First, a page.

David Cameron's own counter-terrorism advisor is on 'bigoted' secret terrorism database

Maajid Nawaz has advised every Prime Minister since Tony Blair on counter-extremism

Jon Stone
Friday 05 February 2016 13:16
Maajid Nawaz
Maajid Nawaz

A counter-extremism advisor who has worked closely with David Cameron was secretly given the “terrorism” designation on a confidential database, it has been revealed.

The database, made public by the Vice News website, is operated and used by banks to blacklist potential customers for various reasons.

Maajid Nawaz, a former Liberal Democrat parliamentary candidate and chair of anti-extremism organization Quilliam, is one of the names on the list.

Mr Nawaz said being listed on World-Check, which is owned by Thompson-Reuters, had had a “material impact” on his life.

“I can now confirm for first time that the existence of this McCarthyist list has had material impact on my life,” he said in a series of messages posted on Twitter.

“List authors don't even know difference between Muslim/ex-Islamist/Islamist (all legal) and a terrorist (illegal).”

The campaigner has consulted every UK Prime Minister from Tony Blair onwards on the subject of Islamic extremism.

The list’s authors say it is used by 300 state agencies around the world and 49 of the 50 biggest banks. Mr Nawaz said he would like to make contact with anyone considering legal action.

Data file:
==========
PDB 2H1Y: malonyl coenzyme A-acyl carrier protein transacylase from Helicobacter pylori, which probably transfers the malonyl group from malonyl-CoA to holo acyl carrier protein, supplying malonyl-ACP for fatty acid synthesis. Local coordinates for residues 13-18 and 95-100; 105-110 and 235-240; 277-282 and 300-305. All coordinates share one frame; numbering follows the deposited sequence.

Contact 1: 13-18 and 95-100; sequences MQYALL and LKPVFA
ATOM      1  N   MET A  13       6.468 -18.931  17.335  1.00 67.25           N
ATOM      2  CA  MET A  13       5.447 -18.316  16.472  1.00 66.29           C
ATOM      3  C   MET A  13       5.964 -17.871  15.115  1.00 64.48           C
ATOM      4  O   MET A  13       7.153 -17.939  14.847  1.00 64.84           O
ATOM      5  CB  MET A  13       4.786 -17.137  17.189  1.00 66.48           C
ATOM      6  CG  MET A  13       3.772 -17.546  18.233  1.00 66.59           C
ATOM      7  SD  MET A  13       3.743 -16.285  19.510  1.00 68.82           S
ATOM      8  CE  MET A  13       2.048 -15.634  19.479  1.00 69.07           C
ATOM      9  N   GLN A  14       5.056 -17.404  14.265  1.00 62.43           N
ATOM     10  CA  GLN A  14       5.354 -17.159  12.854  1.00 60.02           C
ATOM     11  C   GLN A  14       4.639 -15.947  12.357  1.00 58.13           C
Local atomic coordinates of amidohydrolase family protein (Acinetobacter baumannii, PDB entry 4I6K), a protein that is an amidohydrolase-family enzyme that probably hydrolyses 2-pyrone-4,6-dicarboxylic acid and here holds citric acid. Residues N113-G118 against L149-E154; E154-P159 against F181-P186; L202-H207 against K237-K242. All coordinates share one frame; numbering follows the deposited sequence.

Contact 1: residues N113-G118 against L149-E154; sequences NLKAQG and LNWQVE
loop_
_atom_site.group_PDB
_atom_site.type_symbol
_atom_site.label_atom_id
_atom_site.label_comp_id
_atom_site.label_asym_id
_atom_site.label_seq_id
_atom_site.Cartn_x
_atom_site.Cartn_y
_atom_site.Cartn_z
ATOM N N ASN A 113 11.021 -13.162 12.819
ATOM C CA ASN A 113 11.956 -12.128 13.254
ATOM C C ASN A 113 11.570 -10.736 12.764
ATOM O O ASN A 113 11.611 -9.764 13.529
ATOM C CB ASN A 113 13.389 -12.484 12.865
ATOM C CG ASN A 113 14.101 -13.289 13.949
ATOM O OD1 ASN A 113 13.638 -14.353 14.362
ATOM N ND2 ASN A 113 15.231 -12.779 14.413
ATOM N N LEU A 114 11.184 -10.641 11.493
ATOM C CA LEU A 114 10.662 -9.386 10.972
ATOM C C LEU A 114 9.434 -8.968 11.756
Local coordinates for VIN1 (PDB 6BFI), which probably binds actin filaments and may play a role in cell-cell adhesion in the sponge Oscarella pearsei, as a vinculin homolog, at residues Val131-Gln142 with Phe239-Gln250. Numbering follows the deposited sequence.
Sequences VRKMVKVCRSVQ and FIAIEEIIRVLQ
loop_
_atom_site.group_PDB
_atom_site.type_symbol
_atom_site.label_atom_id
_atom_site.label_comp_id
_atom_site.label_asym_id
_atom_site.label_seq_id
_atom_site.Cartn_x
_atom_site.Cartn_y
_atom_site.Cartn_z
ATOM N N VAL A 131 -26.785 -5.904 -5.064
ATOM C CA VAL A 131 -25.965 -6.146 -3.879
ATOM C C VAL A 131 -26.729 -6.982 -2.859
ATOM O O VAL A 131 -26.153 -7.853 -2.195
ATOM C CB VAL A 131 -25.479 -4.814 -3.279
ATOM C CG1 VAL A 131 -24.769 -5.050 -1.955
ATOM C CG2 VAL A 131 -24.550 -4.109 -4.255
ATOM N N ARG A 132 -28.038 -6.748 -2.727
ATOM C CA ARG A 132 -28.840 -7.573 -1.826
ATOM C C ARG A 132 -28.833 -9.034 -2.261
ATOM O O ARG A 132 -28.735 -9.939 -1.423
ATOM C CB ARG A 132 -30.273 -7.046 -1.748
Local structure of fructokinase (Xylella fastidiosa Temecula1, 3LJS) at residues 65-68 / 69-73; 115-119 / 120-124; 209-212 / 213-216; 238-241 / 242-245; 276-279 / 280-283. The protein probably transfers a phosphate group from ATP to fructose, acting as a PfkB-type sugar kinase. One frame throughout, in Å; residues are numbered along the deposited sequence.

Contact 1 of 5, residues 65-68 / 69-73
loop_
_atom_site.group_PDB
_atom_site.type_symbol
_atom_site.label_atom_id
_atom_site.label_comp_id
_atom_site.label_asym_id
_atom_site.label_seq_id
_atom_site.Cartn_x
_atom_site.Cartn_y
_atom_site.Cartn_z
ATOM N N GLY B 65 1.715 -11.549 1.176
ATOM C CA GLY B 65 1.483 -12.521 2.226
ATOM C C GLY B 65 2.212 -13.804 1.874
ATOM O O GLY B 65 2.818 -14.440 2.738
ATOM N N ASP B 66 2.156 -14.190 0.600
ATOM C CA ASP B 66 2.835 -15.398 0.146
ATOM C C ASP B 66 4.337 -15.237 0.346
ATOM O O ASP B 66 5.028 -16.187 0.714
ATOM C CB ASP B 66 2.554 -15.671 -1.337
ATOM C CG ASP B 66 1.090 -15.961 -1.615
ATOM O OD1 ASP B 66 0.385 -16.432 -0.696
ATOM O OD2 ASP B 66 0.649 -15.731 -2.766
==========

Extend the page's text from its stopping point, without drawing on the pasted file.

Other names on the list include Council on American-Islamic Relations (CAIR) executive Nihad Awad and former World Bank and Bank of England economist Mohamed Iqbal Asaria, who was awarded a CBE for services to international development.

Mr Awad told Vice News the list was “inaccurate, bigoted garbage”.

In his younger years Mr Naawaz previously held self-described “Islamic extremist” views but he has written a book about how his outlook came to change dramatically.

The account received the glowing endorsement of Tony Blair, who said he had read it four times.

The former parliamentary candidate previously hit headlines in 2014 when he tweeted a controversial cartoon of the prophet Mohammed.

He was subject to death threats and calls to stand down after the episode, but defended the action on free speech grounds.

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